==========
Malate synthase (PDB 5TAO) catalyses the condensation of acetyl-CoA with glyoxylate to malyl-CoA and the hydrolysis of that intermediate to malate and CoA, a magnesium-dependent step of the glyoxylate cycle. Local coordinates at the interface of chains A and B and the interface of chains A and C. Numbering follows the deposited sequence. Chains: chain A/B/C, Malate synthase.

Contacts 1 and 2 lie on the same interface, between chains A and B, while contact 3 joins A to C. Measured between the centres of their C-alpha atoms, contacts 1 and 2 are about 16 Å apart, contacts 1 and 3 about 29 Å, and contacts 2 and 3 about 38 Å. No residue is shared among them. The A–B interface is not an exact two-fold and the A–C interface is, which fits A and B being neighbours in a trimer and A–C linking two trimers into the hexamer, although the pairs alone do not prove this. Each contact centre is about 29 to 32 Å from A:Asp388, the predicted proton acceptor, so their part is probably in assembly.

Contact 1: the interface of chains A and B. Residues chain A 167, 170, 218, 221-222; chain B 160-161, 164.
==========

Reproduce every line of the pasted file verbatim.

Malate synthase (PDB 5TAO) catalyses the condensation of acetyl-CoA with glyoxylate to malyl-CoA and the hydrolysis of that intermediate to malate and CoA, a magnesium-dependent step of the glyoxylate cycle. Local coordinates at the interface of chains A and B and the interface of chains A and C. Numbering follows the deposited sequence. Chains: chain A/B/C, Malate synthase.

Contacts 1 and 2 lie on the same interface, between chains A and B, while contact 3 joins A to C. Measured between the centres of their C-alpha atoms, contacts 1 and 2 are about 16 Å apart, contacts 1 and 3 about 29 Å, and contacts 2 and 3 about 38 Å. No residue is shared among them. The A–B interface is not an exact two-fold and the A–C interface is, which fits A and B being neighbours in a trimer and A–C linking two trimers into the hexamer, although the pairs alone do not prove this. Each contact centre is about 29 to 32 Å from A:Asp388, the predicted proton acceptor, so their part is probably in assembly.

Contact 1: the interface of chains A and B. Residues chain A 167, 170, 218, 221-222; chain B 160-161, 164.